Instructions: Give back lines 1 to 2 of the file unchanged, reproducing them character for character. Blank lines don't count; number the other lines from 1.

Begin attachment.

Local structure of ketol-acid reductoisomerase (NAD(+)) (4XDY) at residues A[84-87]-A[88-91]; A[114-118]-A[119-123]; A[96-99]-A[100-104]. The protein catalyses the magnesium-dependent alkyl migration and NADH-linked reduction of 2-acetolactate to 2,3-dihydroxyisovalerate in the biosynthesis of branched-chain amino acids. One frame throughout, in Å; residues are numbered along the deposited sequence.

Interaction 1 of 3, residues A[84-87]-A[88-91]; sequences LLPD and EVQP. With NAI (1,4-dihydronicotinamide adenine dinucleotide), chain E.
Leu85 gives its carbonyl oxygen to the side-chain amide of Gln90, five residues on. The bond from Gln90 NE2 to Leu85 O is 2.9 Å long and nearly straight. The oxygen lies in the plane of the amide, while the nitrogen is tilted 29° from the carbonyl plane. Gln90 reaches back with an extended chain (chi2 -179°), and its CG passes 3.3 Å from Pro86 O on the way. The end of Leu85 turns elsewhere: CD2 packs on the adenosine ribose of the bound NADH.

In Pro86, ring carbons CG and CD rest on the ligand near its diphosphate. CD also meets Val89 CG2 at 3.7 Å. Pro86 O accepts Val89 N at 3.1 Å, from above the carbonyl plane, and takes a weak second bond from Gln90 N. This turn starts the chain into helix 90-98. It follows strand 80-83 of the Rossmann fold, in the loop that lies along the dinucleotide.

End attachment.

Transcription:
Local structure of ketol-acid reductoisomerase (NAD(+)) (4XDY) at residues A[84-87]-A[88-91]; A[114-118]-A[119-123]; A[96-99]-A[100-104]. The protein catalyses the magnesium-dependent alkyl migration and NADH-linked reduction of 2-acetolactate to 2,3-dihydroxyisovalerate in the biosynthesis of branched-chain amino acids. One frame throughout, in Å; residues are numbered along the deposited sequence.

Interaction 1 of 3, residues A[84-87]-A[88-91]; sequences LLPD and EVQP. With NAI (1,4-dihydronicotinamide adenine dinucleotide), chain E.